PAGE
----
and weapons.

Rocky outcrops are rare in some regions, so the Aboriginal people imported slabs of
suitable stone. But large grinding stones were rarely moved. Aboriginal people carried
as little as possible when they moved camp, and they often left heavy items such as
grinding stones as permanent camp ‘furniture’ to be used on the next visit.

Why are Aboriginal Grinding Stones Important?
Grinding stones were developed in south east Australia during the last Ice Age, about
15,000 years ago. Conditions were much drier then, and grinding stones allowed
people to live in areas where food was limited.

Grinding stones help us learn about the size of past Aboriginal populations in different
regions, their foods, and their reactions to great changes in climate. The origin of
some stones is known, which helps us trace the movements of people and their social
connections with other regions.

Grinding stones are an important link for Aboriginal people today with their culture
and their past.

Are Aboriginal Grinding Stones under Threat?
Natural processes such as wind and water erosion may disturb grinding stones,
but human interference poses the greatest threat. Ploughing, development and
any earthworks may disturb Aboriginal sites Ploughing in particular can break or
cut stones.
Grinding stones are unmistakable Aboriginal artefacts, and many have been collected
as souvenirs. Flat stones have even been used for dry stone walls, paths and house
foundations. Once the stones are moved, important information about them is lost.

Aboriginal Affairs Victoria records the location, dimensions and condition of Aboriginal
grinding stones. The aim is to have a permanent written and photographic record of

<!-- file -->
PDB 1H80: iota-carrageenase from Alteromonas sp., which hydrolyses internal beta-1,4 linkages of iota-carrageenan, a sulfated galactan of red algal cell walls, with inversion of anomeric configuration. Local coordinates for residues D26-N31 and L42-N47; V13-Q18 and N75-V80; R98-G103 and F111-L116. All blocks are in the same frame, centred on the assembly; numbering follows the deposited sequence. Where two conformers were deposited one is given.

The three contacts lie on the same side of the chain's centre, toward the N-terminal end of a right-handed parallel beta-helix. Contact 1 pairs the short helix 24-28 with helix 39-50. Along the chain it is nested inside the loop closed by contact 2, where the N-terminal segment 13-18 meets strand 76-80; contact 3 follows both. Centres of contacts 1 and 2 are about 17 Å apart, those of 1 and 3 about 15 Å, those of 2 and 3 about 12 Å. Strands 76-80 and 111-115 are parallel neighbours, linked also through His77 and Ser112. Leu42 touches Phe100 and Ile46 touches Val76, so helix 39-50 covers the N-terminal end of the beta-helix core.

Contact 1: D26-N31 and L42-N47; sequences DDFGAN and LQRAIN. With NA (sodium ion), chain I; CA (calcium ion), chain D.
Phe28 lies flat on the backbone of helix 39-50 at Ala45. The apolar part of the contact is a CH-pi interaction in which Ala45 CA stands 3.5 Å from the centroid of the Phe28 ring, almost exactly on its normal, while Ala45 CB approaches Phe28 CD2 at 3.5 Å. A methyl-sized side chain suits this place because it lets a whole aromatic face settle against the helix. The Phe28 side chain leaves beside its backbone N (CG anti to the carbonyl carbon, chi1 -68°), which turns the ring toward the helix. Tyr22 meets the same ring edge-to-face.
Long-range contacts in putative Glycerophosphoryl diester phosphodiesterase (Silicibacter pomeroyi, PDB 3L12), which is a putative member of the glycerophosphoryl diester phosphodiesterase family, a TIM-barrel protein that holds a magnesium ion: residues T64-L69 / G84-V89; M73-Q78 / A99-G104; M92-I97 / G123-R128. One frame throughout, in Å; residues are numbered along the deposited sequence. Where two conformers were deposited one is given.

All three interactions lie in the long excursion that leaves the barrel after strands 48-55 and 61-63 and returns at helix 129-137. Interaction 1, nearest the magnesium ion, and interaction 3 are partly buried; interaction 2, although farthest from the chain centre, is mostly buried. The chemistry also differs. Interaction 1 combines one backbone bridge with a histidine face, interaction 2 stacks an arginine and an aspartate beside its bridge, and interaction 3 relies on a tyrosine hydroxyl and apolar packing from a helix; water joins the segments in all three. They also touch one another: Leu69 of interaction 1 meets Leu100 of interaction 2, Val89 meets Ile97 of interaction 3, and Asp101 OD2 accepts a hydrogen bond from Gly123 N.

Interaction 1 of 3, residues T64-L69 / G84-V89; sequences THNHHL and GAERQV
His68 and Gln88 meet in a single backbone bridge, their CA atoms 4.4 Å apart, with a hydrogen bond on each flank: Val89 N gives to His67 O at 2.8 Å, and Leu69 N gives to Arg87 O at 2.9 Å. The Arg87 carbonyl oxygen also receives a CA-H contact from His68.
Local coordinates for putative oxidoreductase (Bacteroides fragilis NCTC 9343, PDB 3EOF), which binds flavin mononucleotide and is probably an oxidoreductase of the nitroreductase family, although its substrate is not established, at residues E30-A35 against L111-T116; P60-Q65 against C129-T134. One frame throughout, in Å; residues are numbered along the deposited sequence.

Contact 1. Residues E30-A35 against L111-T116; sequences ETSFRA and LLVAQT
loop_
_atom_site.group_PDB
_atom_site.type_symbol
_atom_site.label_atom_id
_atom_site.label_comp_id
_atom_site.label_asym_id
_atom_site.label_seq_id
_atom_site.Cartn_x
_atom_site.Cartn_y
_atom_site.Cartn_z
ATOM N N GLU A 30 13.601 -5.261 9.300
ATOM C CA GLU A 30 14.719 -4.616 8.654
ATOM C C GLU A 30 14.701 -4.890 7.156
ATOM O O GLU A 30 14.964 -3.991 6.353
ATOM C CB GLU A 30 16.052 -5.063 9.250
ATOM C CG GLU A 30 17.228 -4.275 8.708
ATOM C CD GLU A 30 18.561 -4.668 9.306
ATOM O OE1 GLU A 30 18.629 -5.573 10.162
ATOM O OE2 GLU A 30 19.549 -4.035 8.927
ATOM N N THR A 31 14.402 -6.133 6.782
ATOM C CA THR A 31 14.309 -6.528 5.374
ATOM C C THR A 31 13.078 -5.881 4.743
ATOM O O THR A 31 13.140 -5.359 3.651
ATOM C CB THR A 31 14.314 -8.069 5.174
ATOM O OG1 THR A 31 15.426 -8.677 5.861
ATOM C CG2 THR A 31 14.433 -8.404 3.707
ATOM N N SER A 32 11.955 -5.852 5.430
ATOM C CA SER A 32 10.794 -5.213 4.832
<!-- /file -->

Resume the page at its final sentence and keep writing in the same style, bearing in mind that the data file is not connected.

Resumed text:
this important part of the heritage of all Australians.

Are Aboriginal Grinding Stones Protected?
The law protects all Aboriginal cultural places and artefacts in Victoria. It is illegal to
disturb or destroy an Aboriginal place. Grinding stones and other artefacts should not
be removed from sites.

It is also illegal to buy or sell Aboriginal artefacts without a permit. Information about
permits may be obtained from Aboriginal Affairs Victoria.

What If You Find an Aboriginal Grinding Stone?
Do not disturb it or remove it from the site. Check whether the stone has the typical
characteristics of an Aboriginal grinding stone. If it does, record its location and write
a brief description of its condition. Note whether it is under threat of disturbance.

Please help to preserve Aboriginal cultural sites by reporting their presence
to Aboriginal Affairs Victoria.

Contact:
The Heritage Registrar
Aboriginal Affairs Victoria
PO Box 2392
Melbourne VIC 3001
Telephone: 1800 762 003
Website: www.dpcd.vic.gov.au/aav



June 2008
Copyright State Government of Victoria 2008.
Authorised by the Victoria Government, Melbourne
ISBN 978-1-921331-60-2

This publication may be of assistance to you but the State of Victoria and its employees do not guarantee
that the publication is without flaw of any kind or is wholly appropriate for your particular purposes and
therefore disclaims all liability for any error, loss or other consequence which may arise from you relying
on any information in this publication.